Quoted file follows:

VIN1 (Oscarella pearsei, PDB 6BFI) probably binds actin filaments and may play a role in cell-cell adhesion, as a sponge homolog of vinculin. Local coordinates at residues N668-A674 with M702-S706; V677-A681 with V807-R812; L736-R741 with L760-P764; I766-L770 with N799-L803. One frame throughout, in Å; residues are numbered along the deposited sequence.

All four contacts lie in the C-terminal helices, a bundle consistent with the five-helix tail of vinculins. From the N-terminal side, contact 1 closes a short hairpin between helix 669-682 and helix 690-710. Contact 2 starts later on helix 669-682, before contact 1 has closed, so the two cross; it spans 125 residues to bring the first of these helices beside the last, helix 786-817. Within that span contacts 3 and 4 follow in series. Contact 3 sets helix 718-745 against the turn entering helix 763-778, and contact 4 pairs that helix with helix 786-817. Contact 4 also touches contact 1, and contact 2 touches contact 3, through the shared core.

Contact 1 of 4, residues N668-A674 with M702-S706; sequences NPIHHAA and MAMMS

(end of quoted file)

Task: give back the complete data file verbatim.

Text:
VIN1 (Oscarella pearsei, PDB 6BFI) probably binds actin filaments and may play a role in cell-cell adhesion, as a sponge homolog of vinculin. Local coordinates at residues N668-A674 with M702-S706; V677-A681 with V807-R812; L736-R741 with L760-P764; I766-L770 with N799-L803. One frame throughout, in Å; residues are numbered along the deposited sequence.

All four contacts lie in the C-terminal helices, a bundle consistent with the five-helix tail of vinculins. From the N-terminal side, contact 1 closes a short hairpin between helix 669-682 and helix 690-710. Contact 2 starts later on helix 669-682, before contact 1 has closed, so the two cross; it spans 125 residues to bring the first of these helices beside the last, helix 786-817. Within that span contacts 3 and 4 follow in series. Contact 3 sets helix 718-745 against the turn entering helix 763-778, and contact 4 pairs that helix with helix 786-817. Contact 4 also touches contact 1, and contact 2 touches contact 3, through the shared core.

Contact 1 of 4, residues N668-A674 with M702-S706; sequences NPIHHAA and MAMMS